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You might want to branch out into something different, says Goldman's ex-head of industrials M&A.

Ex-Goldman Sachs MD: M&A jobs are dying

Robert Falzon has had a long and illustrious career in M&A. After starting out at Dresdner Kleinwort Wasserstein in 2001, he moved to UBS's European industrials M&A team in 2004 before joining Goldman Sachs in 2008. At Goldman, he ran the European industrials M&A team for eight years before quitting for Ardea Partners, the boutique founded by Chris Cole, Goldman's former co-chairman of investment banking.

Now, Falzon is moving on to something entirely new: he's setting up Inkwell Data, a company that designs, installs and operates Internet of Things (IoT) networks for the kinds of industrials companies that used to be his clients.

It's a departure for a dyed-in-the-wool M&A banker, but Falzon says the time was ripe for a change. "I left because of the IoT opportunity and because I saw a vision for what has become Inkwell Data. I met a once in a generation engineer, Massimo Cesaro, and set up a very experienced team to help build an IoT disruptor," he says.

It's not just that IoT and data jobs are going up: Falzon says that M&A jobs are simultaneously going down as client companies and financial sponsors accumulate their own talent. "Large corporates now have very sophisticated M&A people and private equity firms have many more juniors," says Falzon.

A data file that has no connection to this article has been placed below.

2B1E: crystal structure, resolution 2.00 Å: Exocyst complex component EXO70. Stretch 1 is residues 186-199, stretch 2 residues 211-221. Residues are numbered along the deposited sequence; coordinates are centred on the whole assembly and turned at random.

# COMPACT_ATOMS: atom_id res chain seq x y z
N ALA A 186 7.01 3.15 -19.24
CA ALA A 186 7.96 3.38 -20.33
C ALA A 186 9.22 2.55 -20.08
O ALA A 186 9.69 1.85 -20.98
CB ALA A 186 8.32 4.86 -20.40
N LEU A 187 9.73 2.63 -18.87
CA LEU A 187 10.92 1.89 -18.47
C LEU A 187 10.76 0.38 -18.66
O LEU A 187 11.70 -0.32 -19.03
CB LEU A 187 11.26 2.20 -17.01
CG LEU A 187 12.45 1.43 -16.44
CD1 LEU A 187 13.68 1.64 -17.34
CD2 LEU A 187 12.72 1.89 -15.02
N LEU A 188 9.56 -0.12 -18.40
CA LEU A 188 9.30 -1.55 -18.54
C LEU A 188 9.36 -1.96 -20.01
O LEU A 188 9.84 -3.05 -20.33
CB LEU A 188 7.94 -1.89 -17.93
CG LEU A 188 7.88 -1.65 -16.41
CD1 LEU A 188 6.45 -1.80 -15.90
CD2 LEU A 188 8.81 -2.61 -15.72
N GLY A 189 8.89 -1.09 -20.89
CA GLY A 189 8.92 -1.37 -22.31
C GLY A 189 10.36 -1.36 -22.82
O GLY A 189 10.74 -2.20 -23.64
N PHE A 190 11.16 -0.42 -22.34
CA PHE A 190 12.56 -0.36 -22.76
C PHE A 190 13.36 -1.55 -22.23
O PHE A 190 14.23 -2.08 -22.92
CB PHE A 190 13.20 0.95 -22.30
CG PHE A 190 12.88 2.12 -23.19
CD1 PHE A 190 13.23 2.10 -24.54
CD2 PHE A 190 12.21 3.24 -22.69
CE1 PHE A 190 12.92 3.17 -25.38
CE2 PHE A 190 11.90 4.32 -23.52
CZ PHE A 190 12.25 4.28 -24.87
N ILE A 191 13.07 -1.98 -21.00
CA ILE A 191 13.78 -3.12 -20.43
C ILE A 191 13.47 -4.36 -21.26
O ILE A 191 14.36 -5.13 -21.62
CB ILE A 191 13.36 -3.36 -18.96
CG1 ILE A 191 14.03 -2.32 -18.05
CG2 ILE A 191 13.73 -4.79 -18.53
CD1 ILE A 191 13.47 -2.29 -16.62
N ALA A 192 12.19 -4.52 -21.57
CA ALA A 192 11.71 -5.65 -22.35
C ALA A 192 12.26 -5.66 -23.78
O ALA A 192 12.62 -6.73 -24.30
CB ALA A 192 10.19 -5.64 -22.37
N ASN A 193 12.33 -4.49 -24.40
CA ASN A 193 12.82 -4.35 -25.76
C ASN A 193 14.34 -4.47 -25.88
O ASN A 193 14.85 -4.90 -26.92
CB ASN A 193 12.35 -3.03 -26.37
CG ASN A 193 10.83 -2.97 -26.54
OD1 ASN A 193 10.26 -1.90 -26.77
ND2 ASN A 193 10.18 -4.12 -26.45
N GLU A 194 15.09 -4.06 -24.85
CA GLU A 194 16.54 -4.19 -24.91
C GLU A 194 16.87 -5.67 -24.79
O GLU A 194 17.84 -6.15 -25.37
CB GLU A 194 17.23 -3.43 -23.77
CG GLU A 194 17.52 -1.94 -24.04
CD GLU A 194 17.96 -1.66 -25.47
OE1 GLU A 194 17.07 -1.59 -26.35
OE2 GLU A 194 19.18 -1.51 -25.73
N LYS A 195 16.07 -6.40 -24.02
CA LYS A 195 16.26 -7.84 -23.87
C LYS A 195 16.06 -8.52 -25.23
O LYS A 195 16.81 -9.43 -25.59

He says the M&A talent landscape has been transformed in the past decade and a half by the quantity of MBA graduates emerging from business schools, and that the pandemic will further push clients to develop their own expertise, "making it tougher for a new generation of bankers to create strong relationships with clients."

By comparison, Falzon says IoT has "back winds" that are almost tangible. "Data will transform industries perceived as sleepy - utilities, energy services, smart cities. I spend time talking to these people, and the level of ambition is enormous. Europe is also ideally placed to take advantage of its demographic, which you can't say for many industries (high population concentration and political will to switch to a sustainable industry)..."

Over time, he predicts other M&A bankers will also diversify. "- People will now have more than one career. Start-ups should be for people of all ages, and all backgrounds, not just the university drop-off."

By switching to an IoT start-up, Falzon says he's simply reapplying expertise learned from his M&A background in a more dynamic area. "I'm negotiating terms with large Europe and US companies, and reusing my skill set."

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Photo by Sharon McCutcheon on Unsplash


AUTHORSarah Butcher Global Editor

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